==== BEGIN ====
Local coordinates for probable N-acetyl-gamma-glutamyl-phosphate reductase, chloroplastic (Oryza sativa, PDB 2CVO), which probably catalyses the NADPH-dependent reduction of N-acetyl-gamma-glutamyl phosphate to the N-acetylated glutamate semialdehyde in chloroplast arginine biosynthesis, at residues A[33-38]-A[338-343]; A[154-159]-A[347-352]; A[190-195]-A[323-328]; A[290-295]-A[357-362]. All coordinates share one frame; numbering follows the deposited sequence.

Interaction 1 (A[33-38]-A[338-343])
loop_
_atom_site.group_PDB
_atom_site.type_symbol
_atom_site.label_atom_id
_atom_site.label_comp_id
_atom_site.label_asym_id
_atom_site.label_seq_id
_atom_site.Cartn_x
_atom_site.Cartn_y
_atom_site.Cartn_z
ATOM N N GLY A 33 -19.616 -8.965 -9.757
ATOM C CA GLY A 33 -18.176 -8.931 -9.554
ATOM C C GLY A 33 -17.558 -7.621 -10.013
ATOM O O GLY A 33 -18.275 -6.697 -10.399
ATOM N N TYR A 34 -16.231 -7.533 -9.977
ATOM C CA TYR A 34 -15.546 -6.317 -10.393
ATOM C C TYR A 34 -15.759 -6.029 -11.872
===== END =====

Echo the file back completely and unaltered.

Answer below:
Local coordinates for probable N-acetyl-gamma-glutamyl-phosphate reductase, chloroplastic (Oryza sativa, PDB 2CVO), which probably catalyses the NADPH-dependent reduction of N-acetyl-gamma-glutamyl phosphate to the N-acetylated glutamate semialdehyde in chloroplast arginine biosynthesis, at residues A[33-38]-A[338-343]; A[154-159]-A[347-352]; A[190-195]-A[323-328]; A[290-295]-A[357-362]. All coordinates share one frame; numbering follows the deposited sequence.

Interaction 1 (A[33-38]-A[338-343])
loop_
_atom_site.group_PDB
_atom_site.type_symbol
_atom_site.label_atom_id
_atom_site.label_comp_id
_atom_site.label_asym_id
_atom_site.label_seq_id
_atom_site.Cartn_x
_atom_site.Cartn_y
_atom_site.Cartn_z
ATOM N N GLY A 33 -19.616 -8.965 -9.757
ATOM C CA GLY A 33 -18.176 -8.931 -9.554
ATOM C C GLY A 33 -17.558 -7.621 -10.013
ATOM O O GLY A 33 -18.275 -6.697 -10.399
ATOM N N TYR A 34 -16.231 -7.533 -9.977
ATOM C CA TYR A 34 -15.546 -6.317 -10.393
ATOM C C TYR A 34 -15.759 -6.029 -11.872